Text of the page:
By Elise Kidd
BIRMINGHAM — As high school students prepare to apply for college, many of them may struggle with the stress and pressure that comes with applying to the institution that will factor into their future. Within the structure of the United State’s school system, there is a push for students to attend college; but for some students, college has never been a goal, or the idea of college is practically impossible. In fact, approximately 30% of students don’t attend college.
Lori Lightsey, principal of Jefferson County International Baccalaureate School (JCIB), has been in education over 30 years.
“In a typical high school setting, I believe the amount of students who struggle with the idea of college is at least half,” said Lightsey. “There’s around 50% of students who have an interest in college but on the other side, there’s 50% who would rather go into vocational training or directly into the military.”
Many students do turn to JROTC programs at their high school or enlist in the military. In Alabama, there are also other choices such as the vocational school, Alabama Academy of Craft Training in Birmingham. Students can gain instruction and skills that can lead to jobs earning around $80,000 a year.
Lightsey said a lot of students are unaware of their options. She said the future of the United States depends on technical training and jobs.
“I think we’ve done a huge disservice in the past 10 – 15 years, by over-promoting college to students versus promoting vocational training or two-year training. I believe we’ve made students think that they’re really only valuable and successful if you go to college but that’s not true. Truthfully, no country will be able to function and fill jobs if we stay in that mindset.” Lightsey offers.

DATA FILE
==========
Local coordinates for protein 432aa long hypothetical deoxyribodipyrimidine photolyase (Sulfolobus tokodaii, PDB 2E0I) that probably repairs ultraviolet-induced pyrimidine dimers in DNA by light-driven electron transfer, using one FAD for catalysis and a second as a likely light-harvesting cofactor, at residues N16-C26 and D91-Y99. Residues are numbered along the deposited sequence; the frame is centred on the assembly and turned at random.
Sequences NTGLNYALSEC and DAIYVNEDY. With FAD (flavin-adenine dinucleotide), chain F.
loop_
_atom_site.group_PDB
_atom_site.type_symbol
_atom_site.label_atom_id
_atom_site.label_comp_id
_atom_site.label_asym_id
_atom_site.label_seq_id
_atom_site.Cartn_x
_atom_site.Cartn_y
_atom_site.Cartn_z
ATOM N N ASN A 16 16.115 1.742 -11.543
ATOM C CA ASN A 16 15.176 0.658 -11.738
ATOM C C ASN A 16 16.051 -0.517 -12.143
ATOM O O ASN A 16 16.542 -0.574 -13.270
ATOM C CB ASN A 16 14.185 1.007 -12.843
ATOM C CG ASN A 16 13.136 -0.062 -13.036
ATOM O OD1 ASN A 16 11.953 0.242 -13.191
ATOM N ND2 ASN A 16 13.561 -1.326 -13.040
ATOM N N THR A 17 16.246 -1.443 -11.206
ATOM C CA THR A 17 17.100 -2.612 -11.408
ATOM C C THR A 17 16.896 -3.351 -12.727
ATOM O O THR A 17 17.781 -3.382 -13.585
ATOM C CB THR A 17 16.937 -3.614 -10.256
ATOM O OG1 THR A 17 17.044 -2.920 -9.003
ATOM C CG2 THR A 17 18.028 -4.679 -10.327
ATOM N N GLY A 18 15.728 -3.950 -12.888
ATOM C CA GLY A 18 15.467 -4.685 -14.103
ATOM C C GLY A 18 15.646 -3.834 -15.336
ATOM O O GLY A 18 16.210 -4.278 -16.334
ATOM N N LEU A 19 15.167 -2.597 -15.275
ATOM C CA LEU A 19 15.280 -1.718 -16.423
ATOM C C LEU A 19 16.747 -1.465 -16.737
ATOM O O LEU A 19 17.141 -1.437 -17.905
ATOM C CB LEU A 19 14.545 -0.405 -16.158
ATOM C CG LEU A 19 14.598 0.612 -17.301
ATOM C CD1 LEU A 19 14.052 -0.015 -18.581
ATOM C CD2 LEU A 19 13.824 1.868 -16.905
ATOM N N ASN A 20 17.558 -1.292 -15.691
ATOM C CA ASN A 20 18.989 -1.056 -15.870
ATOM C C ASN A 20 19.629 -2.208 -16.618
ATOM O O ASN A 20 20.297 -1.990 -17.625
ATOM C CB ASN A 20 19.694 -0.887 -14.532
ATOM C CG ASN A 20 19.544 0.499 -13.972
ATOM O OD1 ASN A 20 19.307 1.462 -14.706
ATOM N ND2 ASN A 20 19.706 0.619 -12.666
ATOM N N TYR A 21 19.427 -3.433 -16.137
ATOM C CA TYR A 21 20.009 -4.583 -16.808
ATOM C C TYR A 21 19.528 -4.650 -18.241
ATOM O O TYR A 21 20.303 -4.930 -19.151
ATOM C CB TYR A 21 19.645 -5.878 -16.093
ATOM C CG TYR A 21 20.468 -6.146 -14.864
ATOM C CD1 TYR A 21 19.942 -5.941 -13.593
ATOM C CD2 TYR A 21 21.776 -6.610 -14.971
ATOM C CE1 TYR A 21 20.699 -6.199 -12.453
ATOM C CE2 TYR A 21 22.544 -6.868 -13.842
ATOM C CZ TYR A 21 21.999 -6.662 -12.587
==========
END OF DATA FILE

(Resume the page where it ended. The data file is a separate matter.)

The construction industry is always in demand for jobs. As of June 2018, there were around 263,000 open positions in construction.
In addition to the construction industry, there are public servant jobs such as firefighters or police officers that offer government employee benefits.
Cpt. Chris Franklin, of Trussville Fire and Rescue, serves as a training officer and as the instructor of the Fire and Emergency Services Academy at Hewitt-Trussville High School. Franklin said the Fire and Emergency Services Academy is one of the many career tech class options offered at Hewitt-Trussville. It allows students to earn a good background in fire training.
“State laws and the certification process doesn’t allow Fire and Emergency Services Academy participants to immediately join the force after high school,” said Franklin. “But, it will allow these participating students to leave high school with enough experience and skills they will be prepared to take the next step.”
Franklin encourages students to take up the dual enrollment option at their school or go to an EMT school after graduation. From there, they should go to recruitment training.
Franklin said that there are a lot of jobs that don’t require higher than high school education.
“Those jobs sadly aren’t pushed very much but they don’t require much formal education and still pay very well,” Franklin explained. “As long as these people can fill the requirements, both physically and academically that is all that matters with these types of jobs…The most important thing is people need to want to do these jobs.”
Principal Lightsey said students should be able to get as many certifications as possible while they are still in high school. Lightsey also recognizes the importance of dual enrollment. In the end, educators want to see students succeed in their personal and professional endeavors.
“We need to promote these students to follow their passions, no matter what they are,” said Lightsey. “And that passion doesn’t have to be college.”
For more information on opportunities for your child, speak with their school counselor or principal.